The Journey or the Finish

 

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Image: Pixabay

Short Story – I had to commit to the journey or the finish… I wasn’t even sure what that meant when they told me to check one box. 

“Only check one box. If you check both boxes they’ll send you to the back of the line and you’ll have to start over,” a shaggy man in a red flannel whispered.

I glanced around the open space at people sitting and standing – everyone around me looked like the shaggy man – as some filled out forms and others sat in rickety chairs held together by wire and clothespins.

“What is this place?” I whispered back. I felt like I had been running for my entire life what with my palpable exhaustion oozing out of me like a stench-filled puss and I was surprised, shocked really, that after all that running this is where I ended up.

He furrowed his brow and slunk his shoulders and I got a strange vibe.

I leaned in closer and asked in a barely audible voice, “Is that what happened to you?”

He nodded twice as his shoulders drooped so low I thought he’d fold into himself and then his eyes shifted to the left.

Naturally, I too, looked left and then saw an enormous and elongated creature leaning against a textured wall that looked like rice, but how could there be a wall of rice? It made no sense – none of this made sense. This creature had six limbs yet it stood upright with twelve eyes (I counted) and all it did was hiss and spit at anyone who moved too slow.

Was I dreaming? Was I fucking high? What the hell was going on?

Finally, it was my turn and I bid my strange friend ado as I walked up to the long table and stated my name.

“Which is your commitment? The journey or the destination?” one of the three creatures at the table asked, holding a box to its chin.

“Why do I have to commit? What if I change my mind?” I answered. A stabbing pain shot up my spine and I wiggled as I tried not to fall to the floor.

“Which is your commitment?” a second creature asked after holding a box to its chin.

A million thoughts flashed through my mind in a second but the biggest one was: How could I commit to the finish when I had no idea what I was starting? What would be between there and here? What if I just ended up at the finish and I hated it?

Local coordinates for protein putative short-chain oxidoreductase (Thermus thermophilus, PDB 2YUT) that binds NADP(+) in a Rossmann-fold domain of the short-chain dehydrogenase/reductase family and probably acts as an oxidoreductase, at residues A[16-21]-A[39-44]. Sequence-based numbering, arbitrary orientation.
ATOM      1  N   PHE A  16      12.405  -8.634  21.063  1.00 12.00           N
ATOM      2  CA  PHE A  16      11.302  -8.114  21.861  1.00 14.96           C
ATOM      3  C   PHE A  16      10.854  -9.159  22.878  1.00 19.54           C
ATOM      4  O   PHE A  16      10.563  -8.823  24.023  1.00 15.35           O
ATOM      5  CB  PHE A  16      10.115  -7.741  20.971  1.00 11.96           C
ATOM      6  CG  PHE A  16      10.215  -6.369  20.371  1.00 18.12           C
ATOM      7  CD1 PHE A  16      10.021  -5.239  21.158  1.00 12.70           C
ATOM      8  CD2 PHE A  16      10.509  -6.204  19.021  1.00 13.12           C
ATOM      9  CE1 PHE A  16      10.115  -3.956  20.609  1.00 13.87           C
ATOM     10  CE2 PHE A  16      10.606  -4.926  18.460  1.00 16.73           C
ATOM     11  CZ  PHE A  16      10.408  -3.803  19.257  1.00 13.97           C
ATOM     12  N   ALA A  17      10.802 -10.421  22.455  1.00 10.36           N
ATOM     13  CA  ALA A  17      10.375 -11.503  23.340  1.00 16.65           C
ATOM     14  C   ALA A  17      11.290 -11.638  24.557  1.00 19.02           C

“I commit to the journey,” I stated and puffed out my chest and looked in all twelve eyes.

There was silence followed by a growing buzz of voices.

The creature stared at me and then placed the box on the table and raised four of its limbs to the air.

My heart raced as it climbed out of its prospective spot and lodged in my throat. Damn, I’m a goner. 

“Only rare specimens commit to the journey. Good luck Mr. Walker,” the creature hissed as it held that box to its throat.

The air swirled and popped and then I fell through the floor into the black.

https://dailypost.wordpress.com/prompts/commit/

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Flash Fiction Friday: Desperate Measures – Part One

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There were seventeen cats living in Louie’s basement.  Louie wasn’t sure how it got so out of control, but he knew he had a problem when incessant meowing had become the background music for dinner.  Louie really thought he was doing the right thing, but it seemed at some point in the last nine months he became a compulsive cat hoarder.

It all started when Pawsie and Meowlofur were left after his sister Shelia’s death.  She had asked Louie – while infested with tubes on her death bed  – to take her precious felines.  Louie had begged her in the hollow hospital room to let someone else have the pleasure, but Sheila was adamant.

“Take the precious ones, Louis. Take them and protect all of-” Sheila’s last words.

“All of what, Sheila?  All of the cats?” Louie asked.

Sheila’s head drooped forward.

“Alright, I’ll do my best, sis,” Louis sighed. That was his last memory of his sister.

Fluffington, a black and white tabby, came next while Louie was taking the recycling out the back of the office building he maintained as a janitor.  Fluffington, who was nameless at the time, cried under the dumpster while staring at Louie.  Louie stomped his feet.  The cat meowed.  Louie charged the cat.  The cat flipped over and rolled in the dirt all the while purring.  Louie dropped to his knees and scooped the long-haired cat up.

Caring for the cats became increasingly difficult after he adopted Cat 9, but Louie was a sucker for a furry face and every cat he saw outside without a collar he took back to his little house and put in his basement.